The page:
One of the fundamental tensions of Batman as a character is that he’s a criminal. Leaving aside the funny suit and Gotham’s seemingly inexhaustible supply of homicidally insane chemical weapons engineers, he’s a grown man who goes out and beats the crap out of people at night as a way of dealing with his parents’ death. So who’s going to hold him accountable? What if he screws up? What’s so fascinating about the last few issues of Batman, in an arc that ends today with issue #53 called “Cold Days,” is that DC Comics is letting Tom King, Lee Weeks, and Elizabeth Breitweiser answer those questions.
The premise looks, at first, like Twelve Angry Men. Mr. Freeze is on trial for several murders, after being beaten nearly to death by Batman, who isn’t taking his dumping by Catwoman very well. On the jury is Bruce Wayne, who is, essentially, putting himself on trial, because Bruce isn’t Bruce if he’s not being absurdly hard on himself. At root is the question: Is Batman infallible? Really this becomes an eloquently argued courtroom monologue.
King has an answer in mind, but what’s great about this book is that he lets you find the answer and, more importantly, it makes sense for Bruce Wayne to come to the conclusions he does. Of course Bruce should question himself, and sometimes his mistakes have costs. Weeks and Breitweiser, meanwhile, offer some beautiful art to go along with King’s jury room monologue. Taken together, this is one of the more compelling arcs we’ve seen featuring Batman in a long while, and worth picking up if you’ve ever asked just where the Caped Crusader gets off with his vigilantism.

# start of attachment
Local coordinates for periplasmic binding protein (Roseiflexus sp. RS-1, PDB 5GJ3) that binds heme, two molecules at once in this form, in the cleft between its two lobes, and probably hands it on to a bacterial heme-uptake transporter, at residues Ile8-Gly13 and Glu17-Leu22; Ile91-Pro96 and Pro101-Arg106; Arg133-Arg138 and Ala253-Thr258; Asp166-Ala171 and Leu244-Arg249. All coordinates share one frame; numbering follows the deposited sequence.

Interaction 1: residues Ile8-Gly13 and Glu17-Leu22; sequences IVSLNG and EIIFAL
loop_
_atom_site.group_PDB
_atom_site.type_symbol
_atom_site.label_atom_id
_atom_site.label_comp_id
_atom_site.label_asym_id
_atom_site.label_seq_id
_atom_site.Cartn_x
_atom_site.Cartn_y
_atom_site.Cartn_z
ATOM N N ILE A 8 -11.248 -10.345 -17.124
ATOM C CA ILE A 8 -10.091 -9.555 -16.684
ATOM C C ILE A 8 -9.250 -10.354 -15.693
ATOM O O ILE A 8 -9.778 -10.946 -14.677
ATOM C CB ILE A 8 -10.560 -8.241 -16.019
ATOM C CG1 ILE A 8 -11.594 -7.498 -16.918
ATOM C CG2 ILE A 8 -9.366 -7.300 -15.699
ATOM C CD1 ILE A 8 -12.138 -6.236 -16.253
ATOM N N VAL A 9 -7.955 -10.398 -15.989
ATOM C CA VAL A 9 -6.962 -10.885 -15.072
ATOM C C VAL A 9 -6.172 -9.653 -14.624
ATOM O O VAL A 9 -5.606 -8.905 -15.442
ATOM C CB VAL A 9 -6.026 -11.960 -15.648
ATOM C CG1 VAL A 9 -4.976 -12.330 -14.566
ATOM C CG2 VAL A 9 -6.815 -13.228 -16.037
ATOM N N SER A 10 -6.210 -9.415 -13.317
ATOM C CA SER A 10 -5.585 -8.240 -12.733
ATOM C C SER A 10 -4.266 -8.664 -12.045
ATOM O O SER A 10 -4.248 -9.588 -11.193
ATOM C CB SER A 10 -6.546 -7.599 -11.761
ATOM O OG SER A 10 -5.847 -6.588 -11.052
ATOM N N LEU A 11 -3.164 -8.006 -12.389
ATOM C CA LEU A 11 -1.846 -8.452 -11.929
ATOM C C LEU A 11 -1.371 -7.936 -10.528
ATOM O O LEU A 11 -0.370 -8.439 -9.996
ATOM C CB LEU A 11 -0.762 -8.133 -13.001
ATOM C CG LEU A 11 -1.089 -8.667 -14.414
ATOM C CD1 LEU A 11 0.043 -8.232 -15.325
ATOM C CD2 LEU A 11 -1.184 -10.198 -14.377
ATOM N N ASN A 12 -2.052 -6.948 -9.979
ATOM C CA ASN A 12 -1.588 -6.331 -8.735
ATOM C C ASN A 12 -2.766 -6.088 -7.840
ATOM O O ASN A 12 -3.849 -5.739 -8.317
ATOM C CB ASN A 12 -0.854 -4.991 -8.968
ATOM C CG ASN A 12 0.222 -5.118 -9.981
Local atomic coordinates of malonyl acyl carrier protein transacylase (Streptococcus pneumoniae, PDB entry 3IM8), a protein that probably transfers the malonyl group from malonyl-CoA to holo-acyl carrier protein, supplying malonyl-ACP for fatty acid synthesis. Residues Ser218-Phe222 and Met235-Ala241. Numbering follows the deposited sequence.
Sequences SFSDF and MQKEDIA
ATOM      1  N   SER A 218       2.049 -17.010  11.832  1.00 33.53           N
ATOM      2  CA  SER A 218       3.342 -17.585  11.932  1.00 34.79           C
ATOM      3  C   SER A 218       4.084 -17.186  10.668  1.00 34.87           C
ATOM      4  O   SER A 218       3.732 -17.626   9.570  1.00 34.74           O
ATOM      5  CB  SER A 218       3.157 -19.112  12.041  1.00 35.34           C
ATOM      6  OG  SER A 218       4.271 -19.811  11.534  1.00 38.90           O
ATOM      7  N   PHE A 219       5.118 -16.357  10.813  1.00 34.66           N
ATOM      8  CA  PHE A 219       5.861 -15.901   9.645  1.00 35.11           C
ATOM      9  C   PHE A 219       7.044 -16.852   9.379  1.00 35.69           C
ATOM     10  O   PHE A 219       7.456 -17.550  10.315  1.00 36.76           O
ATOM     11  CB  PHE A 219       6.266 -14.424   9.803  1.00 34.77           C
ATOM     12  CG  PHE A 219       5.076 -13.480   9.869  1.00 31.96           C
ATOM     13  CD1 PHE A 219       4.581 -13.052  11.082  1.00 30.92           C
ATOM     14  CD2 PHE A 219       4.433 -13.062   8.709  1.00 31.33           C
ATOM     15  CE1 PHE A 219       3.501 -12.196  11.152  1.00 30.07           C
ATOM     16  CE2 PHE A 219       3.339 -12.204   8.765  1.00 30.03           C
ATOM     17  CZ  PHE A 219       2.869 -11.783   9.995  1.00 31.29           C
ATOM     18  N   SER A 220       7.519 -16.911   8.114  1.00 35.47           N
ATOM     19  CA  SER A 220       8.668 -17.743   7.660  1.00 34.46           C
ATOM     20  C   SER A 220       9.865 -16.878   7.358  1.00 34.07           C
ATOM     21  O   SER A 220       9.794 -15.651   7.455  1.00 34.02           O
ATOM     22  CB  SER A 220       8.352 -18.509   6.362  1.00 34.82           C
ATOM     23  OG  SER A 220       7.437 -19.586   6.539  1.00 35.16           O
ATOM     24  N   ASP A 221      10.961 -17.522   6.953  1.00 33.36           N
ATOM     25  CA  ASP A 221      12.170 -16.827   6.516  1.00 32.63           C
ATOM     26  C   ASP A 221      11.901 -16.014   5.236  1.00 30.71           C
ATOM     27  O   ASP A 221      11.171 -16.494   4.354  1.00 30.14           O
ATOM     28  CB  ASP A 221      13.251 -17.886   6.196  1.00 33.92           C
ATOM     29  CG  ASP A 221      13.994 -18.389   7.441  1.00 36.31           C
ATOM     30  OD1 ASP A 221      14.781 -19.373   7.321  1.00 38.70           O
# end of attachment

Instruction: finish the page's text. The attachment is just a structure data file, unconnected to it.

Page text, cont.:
Ninja-K #10, Valiant
One of the ongoing themes of Christos Gage’s run on this book, here assisted by Larry Stroman and Ryan Linn on art, is that being a spy has moral costs, and being a superspy and assassin has ruinous ones. As we’ve delved into the ugly history of the Ninja program, we’ve seen the many different facets of this, not so far removed from some real-life intelligence agency moves, but none more vivid than the story of Ninja-H, the Thatcher era Ninja turned into a cyborg, with an evil AI on board. The core twist of this book is a painful one that sticks to the theme, pointing out all the costs of killing for your country, right or wrong.
Volition #1, Aftershock Comics
Ryan Parrott and Omar Francia skip all the usual robot apocalypse tropes. Robots aren’t here to kill us all, they don’t act with one purpose, they have their rights… but the constant upgrades of technology and the social weapons of discrimination and neglect still keep them second-class citizens, and a transmittable computer virus called “Rust” isn’t helping matters. This unabashedly old-school SF tale moves fast and is a lot of fun, not least thanks to Francia’s slick, ’80s-style designs of the various robots.
Crowded #1, Image Comics
Christopher Sebela, Ro Stein, Ted Grant and Triona Farrell deliver a mix of caper and cautionary story about a future where every job is in the gig economy, and anybody can crowdfund for anything, including, apparently, the murder of a selfie-obsessed airhead with a Chihuahua, and the hiring of a bodyguard to protect her while a month-long bounty sits on her head. The riddle, of course, is why this seeming nobody is in the crosshairs, but Sebela wisely leaves that for another issue, while Stein, Grant and Farrell have a grand old time offering up a candy-colored, app-driven future that’s a little too close to our own for comfort.
Edge Of Spider-Geddon #1, Marvel
Jed McKay, Gerraro Sandoval and Brian Reber kick off the seemingly obligatory crossover prequel miniseries with a rather pointed satire of corporate iconography starring the Anarchic Spider-Man. Who gets his ass kicked by an army of Tsum-Tsum dolls. Hey, punk isn’t famous for subtlety. That said, this snarky, snot-nosed middle finger to how culture and money masticates even the toughest anarchist gristle into merchandise is a brisk, funny read that gives the current superhero culture a needling it deserves.